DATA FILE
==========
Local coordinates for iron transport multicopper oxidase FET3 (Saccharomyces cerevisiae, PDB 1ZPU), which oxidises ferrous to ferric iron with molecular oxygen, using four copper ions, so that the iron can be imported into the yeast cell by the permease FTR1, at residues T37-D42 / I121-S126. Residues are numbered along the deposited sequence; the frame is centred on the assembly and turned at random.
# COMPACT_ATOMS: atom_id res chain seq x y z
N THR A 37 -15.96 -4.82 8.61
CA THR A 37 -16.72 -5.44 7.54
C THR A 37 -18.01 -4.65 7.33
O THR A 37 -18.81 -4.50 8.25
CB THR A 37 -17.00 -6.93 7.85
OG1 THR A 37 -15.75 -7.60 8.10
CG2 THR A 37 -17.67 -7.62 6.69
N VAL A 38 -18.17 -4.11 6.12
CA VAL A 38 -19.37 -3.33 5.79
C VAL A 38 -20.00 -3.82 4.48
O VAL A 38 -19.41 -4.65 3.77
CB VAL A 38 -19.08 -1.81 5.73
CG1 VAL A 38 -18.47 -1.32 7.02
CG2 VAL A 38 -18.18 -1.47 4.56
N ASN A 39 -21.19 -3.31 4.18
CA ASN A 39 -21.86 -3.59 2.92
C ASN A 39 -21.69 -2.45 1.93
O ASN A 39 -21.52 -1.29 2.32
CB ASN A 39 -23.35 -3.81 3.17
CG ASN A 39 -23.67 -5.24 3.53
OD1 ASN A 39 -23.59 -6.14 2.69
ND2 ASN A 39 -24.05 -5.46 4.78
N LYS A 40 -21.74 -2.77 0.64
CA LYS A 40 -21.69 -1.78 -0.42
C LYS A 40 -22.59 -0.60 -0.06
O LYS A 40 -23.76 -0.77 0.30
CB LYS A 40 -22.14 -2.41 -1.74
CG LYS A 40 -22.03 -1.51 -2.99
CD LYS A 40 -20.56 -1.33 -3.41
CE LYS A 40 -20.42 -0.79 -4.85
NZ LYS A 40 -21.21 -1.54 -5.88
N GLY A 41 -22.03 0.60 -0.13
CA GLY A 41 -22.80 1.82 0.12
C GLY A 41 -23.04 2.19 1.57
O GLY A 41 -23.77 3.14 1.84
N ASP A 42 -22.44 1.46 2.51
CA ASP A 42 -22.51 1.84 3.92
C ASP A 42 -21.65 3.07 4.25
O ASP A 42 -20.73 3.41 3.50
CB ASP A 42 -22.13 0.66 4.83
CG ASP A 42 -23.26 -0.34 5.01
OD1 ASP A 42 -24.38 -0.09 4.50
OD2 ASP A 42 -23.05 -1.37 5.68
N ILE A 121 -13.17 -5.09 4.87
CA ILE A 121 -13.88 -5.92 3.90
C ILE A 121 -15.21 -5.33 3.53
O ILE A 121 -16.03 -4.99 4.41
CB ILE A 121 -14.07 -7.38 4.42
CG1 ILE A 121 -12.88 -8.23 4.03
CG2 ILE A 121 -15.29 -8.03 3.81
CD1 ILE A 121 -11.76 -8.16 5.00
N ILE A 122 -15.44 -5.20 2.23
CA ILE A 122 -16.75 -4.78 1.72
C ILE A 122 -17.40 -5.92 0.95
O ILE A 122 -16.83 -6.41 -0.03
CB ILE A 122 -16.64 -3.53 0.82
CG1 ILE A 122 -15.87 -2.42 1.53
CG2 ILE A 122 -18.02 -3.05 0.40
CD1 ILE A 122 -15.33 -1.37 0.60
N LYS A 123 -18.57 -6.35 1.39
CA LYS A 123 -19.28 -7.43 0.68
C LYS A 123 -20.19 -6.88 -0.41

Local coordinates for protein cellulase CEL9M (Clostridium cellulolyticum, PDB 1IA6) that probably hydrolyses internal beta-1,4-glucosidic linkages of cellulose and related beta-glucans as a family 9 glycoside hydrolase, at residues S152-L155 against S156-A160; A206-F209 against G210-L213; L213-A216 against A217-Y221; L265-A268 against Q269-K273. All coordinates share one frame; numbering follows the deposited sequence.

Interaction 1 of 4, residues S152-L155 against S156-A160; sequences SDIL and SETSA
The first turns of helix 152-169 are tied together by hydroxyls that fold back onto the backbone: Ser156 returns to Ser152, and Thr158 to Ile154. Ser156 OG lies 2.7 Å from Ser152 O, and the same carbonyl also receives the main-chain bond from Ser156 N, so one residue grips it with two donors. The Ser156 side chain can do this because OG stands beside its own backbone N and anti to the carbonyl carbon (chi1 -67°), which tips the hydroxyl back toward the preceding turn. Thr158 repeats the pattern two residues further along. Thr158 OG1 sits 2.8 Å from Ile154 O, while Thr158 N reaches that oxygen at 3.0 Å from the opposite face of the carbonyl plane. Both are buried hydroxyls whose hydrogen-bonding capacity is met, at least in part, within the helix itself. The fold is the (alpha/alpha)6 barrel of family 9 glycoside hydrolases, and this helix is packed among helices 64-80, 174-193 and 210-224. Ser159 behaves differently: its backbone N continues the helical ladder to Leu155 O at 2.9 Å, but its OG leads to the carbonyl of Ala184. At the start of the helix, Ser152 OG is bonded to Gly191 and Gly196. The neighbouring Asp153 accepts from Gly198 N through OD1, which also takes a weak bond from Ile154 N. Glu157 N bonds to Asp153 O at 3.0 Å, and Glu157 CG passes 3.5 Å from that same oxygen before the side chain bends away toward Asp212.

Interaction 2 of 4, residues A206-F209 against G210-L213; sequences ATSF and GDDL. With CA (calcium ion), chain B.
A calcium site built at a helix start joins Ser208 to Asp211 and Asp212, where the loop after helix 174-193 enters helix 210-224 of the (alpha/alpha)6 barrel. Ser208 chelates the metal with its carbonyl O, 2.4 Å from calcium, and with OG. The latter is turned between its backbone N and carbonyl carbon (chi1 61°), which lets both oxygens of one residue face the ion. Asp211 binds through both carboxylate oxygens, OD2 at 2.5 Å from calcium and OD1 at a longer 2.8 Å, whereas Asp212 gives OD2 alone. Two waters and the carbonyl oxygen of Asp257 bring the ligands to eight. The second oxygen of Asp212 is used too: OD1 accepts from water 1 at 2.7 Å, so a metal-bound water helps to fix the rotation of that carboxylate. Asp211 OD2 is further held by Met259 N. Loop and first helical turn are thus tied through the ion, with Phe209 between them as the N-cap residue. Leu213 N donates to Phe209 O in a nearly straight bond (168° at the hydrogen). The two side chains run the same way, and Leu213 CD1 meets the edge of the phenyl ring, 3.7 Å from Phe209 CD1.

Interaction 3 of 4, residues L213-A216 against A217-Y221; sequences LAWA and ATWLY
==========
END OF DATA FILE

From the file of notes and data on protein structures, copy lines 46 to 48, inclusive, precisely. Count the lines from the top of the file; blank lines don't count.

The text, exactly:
N ILE A 121 -13.17 -5.09 4.87
CA ILE A 121 -13.88 -5.92 3.90
C ILE A 121 -15.21 -5.33 3.53